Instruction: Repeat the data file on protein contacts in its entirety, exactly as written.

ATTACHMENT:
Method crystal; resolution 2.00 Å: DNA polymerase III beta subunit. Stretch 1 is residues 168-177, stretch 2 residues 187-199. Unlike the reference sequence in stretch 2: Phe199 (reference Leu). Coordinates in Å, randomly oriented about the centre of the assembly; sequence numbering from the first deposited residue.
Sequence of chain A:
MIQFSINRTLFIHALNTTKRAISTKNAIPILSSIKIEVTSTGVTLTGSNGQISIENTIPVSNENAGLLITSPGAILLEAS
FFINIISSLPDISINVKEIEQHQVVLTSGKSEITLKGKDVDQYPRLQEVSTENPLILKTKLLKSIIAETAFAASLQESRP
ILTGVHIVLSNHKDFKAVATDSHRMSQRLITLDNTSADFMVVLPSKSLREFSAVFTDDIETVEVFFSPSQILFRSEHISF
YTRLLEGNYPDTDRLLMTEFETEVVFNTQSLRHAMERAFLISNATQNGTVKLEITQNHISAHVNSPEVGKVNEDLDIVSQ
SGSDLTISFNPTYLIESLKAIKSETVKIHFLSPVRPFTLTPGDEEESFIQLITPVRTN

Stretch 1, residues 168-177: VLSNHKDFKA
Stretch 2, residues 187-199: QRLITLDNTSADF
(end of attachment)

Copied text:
Method crystal; resolution 2.00 Å: DNA polymerase III beta subunit. Stretch 1 is residues 168-177, stretch 2 residues 187-199. Unlike the reference sequence in stretch 2: Phe199 (reference Leu). Coordinates in Å, randomly oriented about the centre of the assembly; sequence numbering from the first deposited residue.
Sequence of chain A:
MIQFSINRTLFIHALNTTKRAISTKNAIPILSSIKIEVTSTGVTLTGSNGQISIENTIPVSNENAGLLITSPGAILLEAS
FFINIISSLPDISINVKEIEQHQVVLTSGKSEITLKGKDVDQYPRLQEVSTENPLILKTKLLKSIIAETAFAASLQESRP
ILTGVHIVLSNHKDFKAVATDSHRMSQRLITLDNTSADFMVVLPSKSLREFSAVFTDDIETVEVFFSPSQILFRSEHISF
YTRLLEGNYPDTDRLLMTEFETEVVFNTQSLRHAMERAFLISNATQNGTVKLEITQNHISAHVNSPEVGKVNEDLDIVSQ
SGSDLTISFNPTYLIESLKAIKSETVKIHFLSPVRPFTLTPGDEEESFIQLITPVRTN

Stretch 1, residues 168-177: VLSNHKDFKA
Stretch 2, residues 187-199: QRLITLDNTSADF